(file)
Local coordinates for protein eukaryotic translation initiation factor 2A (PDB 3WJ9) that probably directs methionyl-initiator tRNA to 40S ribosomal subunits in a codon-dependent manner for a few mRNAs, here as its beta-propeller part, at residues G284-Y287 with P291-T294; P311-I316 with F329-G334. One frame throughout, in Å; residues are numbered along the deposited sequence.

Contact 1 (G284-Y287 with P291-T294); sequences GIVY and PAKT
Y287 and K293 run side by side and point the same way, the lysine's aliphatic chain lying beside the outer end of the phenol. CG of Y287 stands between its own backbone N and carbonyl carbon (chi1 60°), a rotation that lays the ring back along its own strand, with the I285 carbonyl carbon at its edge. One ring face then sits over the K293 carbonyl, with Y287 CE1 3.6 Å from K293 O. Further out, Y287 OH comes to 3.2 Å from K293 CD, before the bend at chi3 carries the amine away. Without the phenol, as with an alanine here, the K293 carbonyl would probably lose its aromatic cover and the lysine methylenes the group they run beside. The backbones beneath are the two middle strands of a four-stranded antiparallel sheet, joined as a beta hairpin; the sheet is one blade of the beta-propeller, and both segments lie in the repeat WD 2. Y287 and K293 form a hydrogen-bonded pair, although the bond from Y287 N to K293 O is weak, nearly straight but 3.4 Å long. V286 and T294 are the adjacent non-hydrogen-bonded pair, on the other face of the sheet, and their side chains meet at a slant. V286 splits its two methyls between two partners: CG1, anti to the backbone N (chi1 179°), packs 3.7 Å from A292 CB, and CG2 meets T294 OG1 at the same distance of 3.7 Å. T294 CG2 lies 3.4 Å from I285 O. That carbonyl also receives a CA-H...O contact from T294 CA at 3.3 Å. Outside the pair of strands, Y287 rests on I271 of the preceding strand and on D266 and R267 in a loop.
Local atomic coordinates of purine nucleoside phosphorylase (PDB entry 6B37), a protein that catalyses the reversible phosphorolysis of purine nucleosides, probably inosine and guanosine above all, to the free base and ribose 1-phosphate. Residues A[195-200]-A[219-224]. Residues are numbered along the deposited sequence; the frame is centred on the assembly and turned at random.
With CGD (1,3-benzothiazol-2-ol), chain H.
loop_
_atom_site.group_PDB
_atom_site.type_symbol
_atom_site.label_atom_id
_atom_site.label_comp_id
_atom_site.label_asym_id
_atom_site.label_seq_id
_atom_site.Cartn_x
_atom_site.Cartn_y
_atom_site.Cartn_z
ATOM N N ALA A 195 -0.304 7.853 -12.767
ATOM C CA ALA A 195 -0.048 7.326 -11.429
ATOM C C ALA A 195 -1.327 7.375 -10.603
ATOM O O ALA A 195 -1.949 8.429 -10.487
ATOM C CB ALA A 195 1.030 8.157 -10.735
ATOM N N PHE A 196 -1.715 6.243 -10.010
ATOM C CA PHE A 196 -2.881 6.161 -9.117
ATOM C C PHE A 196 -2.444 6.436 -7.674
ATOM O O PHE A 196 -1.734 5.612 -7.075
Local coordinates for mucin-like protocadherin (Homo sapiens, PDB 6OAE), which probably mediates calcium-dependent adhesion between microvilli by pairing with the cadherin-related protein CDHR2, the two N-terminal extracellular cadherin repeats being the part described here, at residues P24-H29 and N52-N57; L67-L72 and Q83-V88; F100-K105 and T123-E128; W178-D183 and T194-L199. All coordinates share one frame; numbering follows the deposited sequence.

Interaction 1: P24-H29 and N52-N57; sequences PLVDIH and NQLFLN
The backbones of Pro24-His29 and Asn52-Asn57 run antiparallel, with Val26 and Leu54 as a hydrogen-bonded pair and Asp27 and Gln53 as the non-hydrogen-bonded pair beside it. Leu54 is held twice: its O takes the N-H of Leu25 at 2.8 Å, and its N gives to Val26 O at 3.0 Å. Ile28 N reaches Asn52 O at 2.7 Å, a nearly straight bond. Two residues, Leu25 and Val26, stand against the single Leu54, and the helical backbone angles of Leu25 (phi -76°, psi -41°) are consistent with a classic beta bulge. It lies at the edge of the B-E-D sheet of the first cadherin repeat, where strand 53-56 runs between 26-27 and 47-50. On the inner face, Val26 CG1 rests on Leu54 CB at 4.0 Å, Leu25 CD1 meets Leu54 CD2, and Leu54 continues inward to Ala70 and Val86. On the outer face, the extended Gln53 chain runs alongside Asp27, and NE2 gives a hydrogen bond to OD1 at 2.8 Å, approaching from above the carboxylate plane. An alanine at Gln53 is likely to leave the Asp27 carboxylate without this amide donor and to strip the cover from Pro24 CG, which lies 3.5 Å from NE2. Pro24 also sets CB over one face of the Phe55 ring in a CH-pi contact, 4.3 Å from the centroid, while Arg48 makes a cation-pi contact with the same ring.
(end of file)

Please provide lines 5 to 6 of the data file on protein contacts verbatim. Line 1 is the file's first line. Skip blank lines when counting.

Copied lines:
With CGD (1,3-benzothiazol-2-ol), chain H.
loop_